I am building some garden boxes out of Cedar. I'd like to protect them so that the wood lasts longer, but I am concerned about certain finishes that might leach contaminants into the soil. Is there a clear winner in this regard? Are there finishes specifically designed with this in mind?

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    FWIW--I built my boxes out of 1.5 inch-thick Cypress, which is durable enough that I don't need to protect it from the elements, and cheap enough that I can just replace it when it finally degrades. Commented Mar 23, 2015 at 19:19

4 Answers 4


There are two substances that instantly come to mind:

  • Wax (paraffin or beeswax)
  • Mineral Oil

I use both of these to protect my wood butcher block. They are both food safe, non-reactive and even relatively inexpensive. They will alter the appearance of the wood, by making it more lustrous.

I have even seen some people finish their butcher blocks with hot paraffin, using either an iron or some other gentle heat source. I cannot speak to the longevity, but by sealing out moisture and barring against some amount of microbes it would certainly improve the lifespan, although by how much I cannot say.


For garden boxes, most of the rotting will come from the inside, not the outside. As such, the best protecting substance is probably plastic. You will not be able to reapply waxes or oils on the inside (unless you're planning to remove the dirt regularly, which you could do); a plastic liner will last longer than those by years. Of course, you need a food-safe plastic, and even this won't perfectly prevent rot - you'll have to be careful to allow it to drain properly.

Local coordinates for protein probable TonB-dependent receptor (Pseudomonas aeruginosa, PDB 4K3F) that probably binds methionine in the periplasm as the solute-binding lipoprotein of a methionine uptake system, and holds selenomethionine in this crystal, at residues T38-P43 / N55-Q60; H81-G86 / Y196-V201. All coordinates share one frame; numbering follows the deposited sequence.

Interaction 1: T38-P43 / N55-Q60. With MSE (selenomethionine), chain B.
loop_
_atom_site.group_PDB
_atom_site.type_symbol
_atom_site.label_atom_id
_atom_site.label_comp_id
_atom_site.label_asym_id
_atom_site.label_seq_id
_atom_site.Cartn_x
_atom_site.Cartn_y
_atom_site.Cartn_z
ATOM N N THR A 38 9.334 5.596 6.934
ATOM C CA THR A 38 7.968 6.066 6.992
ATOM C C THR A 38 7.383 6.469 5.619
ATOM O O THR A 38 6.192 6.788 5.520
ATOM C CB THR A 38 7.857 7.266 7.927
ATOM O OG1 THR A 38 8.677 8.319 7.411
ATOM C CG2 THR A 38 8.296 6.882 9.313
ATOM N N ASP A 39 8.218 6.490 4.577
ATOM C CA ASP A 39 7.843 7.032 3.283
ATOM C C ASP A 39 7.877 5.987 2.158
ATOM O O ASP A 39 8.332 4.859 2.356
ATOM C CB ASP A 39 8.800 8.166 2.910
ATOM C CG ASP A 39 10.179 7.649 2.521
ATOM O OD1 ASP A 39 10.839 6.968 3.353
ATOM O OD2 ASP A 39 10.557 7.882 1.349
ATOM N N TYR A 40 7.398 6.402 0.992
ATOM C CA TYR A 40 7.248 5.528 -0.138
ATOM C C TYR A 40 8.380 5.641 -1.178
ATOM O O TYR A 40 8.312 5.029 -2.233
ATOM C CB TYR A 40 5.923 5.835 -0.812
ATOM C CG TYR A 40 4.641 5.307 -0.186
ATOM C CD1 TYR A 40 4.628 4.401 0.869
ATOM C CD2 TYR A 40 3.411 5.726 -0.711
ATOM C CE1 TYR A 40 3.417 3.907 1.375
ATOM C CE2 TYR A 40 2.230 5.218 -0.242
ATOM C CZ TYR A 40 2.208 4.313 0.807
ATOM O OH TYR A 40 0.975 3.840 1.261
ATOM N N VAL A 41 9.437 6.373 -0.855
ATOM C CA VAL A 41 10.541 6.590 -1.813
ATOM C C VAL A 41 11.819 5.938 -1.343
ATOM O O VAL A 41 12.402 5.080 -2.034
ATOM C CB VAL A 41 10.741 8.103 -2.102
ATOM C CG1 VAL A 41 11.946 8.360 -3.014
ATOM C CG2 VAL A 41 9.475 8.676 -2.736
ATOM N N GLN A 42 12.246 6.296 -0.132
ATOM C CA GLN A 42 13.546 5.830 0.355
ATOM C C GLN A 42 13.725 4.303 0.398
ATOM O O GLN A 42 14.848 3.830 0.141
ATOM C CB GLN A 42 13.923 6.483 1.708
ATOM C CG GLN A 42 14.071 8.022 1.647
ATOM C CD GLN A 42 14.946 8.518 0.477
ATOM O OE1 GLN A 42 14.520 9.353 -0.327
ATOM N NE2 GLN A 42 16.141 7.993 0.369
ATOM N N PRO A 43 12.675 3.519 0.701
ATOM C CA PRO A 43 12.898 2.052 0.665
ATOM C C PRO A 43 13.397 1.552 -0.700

This question on Gardening stack exchange explains this in some detail.


"Food-safe" finishes are generally those used on surfaces that will be in direct contact with food, such as butcher blocks, salad bowls, etc. For outdoor use, any good tough outdoor finish should be fine. As long as you put on thin coats and allow them to fully cure before putting on the next coat, you shouldn't have to worry about anything leaching into the soil. Really, the leaching danger mainly arises from using pressure-treated wood, especially if it's still wet when you place it.


Most typical wood finishes are safe ONCE CURED. Here is a somewhat relevant article by Bob Flexner http://www.woodcentral.com/articles/finishing/articles_497a.shtml.

Once cured a drying type finish, varnish or paint, will not leach into the ground. Since this will be exposed to direct sunlight use an outdoor product, either paint or opaque stain. The only way to protect wood outdoors from UV exposure is to cover it with a pigment. The more clear "UV protector" finishes will have to be recoated every 2-3 years. Pigmented finishes will last 2-3 times as long.

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